Project Feature: Youth Engagement Toolkit

Our final project feature looks at a group looking to address an important gap in representation in public consultations.


Group members Gemma Bridge and Bernard Fanning met through LinkedIn and the collaboration workshops hosted through FTVG.

“I wanted to undertake a collaborative project with others in industry to be able to further explore the idea of how to better engage the community in planning processes”, said Gemma, an independent public and oral health researcher.

“I felt that it was an exciting prospect to deliver a product or solution outside of my day job” added Bernard, head of digital strategy and innovation at The Nichols Group, “I was inspired by the recent Gender on the Agenda campaign and thought I’d like to test myself to see if I could make a difference in a similar way.”

Both recognised that public participation in transport consultations is often limited; particularly from certain groups such as those from ethnic minorities, women, and people with disabilities. Representative voices from young people (aged 16-25) are also lacking.

However, the project started out originally from a mutual interest in Augmented Reality (AR) as a consultation tool.

“I’d previously been working on research around AR and presenting solutions to people”, outlined Gemma, “But I realised it was better to understand what people wanted rather than come up with a solution.”

Bernard added, “When Gemma proposed the concept of using AR in a consultation setting, something chimed with me; partly because of my day job and partly because I believe technology will become more integrated to our lives. We reflected upon this and decided to focus on understanding who may benefit from different types of engagement and why they don’t engage at the moment.”


The group are driven by a desire to encourage broader participation in the consultation process to ensure as many different views as possible to come to the table.   They believe it is important that young people participate in transport consultations because they will be using new infrastructure more than most in the future.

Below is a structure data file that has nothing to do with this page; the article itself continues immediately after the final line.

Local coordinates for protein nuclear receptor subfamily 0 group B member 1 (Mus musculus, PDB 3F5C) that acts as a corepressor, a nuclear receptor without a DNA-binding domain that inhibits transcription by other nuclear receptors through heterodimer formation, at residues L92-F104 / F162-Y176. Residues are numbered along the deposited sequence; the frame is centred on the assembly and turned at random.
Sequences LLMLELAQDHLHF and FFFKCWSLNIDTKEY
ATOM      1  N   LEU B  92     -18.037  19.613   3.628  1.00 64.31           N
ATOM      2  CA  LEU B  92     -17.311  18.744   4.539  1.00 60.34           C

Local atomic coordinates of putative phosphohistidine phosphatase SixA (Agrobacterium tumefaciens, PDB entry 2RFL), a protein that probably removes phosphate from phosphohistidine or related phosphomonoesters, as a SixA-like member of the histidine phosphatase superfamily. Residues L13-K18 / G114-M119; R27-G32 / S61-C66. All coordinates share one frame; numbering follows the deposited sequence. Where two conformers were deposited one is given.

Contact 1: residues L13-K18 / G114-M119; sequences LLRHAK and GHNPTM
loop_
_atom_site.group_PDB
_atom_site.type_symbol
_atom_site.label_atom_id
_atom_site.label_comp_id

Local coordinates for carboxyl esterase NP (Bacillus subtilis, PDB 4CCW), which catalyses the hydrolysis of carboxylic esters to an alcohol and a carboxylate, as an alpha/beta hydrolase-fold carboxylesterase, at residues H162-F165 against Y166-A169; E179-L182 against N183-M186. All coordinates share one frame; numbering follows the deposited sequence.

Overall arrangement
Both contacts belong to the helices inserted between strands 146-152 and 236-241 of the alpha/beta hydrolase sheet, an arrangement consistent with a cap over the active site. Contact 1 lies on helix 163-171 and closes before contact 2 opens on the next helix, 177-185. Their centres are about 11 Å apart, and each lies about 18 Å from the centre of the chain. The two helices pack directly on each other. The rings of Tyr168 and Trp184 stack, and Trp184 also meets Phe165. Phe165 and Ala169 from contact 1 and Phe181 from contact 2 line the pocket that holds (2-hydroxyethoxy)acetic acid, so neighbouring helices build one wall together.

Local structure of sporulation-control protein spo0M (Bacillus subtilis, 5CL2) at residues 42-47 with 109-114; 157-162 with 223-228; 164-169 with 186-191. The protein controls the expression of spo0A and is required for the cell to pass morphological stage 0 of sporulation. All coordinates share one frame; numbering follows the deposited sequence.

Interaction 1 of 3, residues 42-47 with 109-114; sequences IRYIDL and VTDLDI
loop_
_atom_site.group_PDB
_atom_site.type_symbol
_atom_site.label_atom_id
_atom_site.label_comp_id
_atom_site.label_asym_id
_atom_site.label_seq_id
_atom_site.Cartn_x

However, the reality is often that current consultations have limited demographic coverage, so Gemma wanted to understand what was driving this lack of engagement among younger people;

“I would like to better understand what young people want so that they can be brought into the picture for consultations”, she said, “We got the ball rolling with a literature review to understand the landscape and then developed an online survey based on gaps emerging from previous studies.”

The team are preparing for a series of online discussions in November 2022 to provide a space to talk about the barriers to engaging in public consultations.

“We want to gather some comprehensive data and intelligence that planning authorities can use to engage as many people as possible between the ages of 18-25”, said Bernard “This will ensure young peoples voices are better included in the future.”

The group also plan to use the demographic information from their surveys to understand specific issues affecting different age groups and backgrounds and use this to tailor an advisory toolkit for use in the public sector.


The group hope to create some positive insights for local authorities and government on how young people would and wouldn’t like to engage in consultations.  They also want to be able to highlight some of the key challenges and barriers young people perceive when it comes to consultations.

“The reasons for a lack of youth engagement are currently uncertain; people link it to limited attention spans, perceived lack of interest, or inaccessible documentation”, outlined Gemma, “But without the voices of young people, current consultations are inherently limited and biased.”

Bernard believes that with a better understanding of younger people’s attitudes to engagements, the group hope to contribute towards more inclusive decision-making.

“Better youth engagement would make cities and places more inclusive for people as we develop, and new modes and technologies are brought into cities and towns”, he said.

The group hope to grow a network within the sector and collaborate across the industry to realise these outcomes, as well as deliver a product that can have a lasting legacy for future transport and planning professionals.

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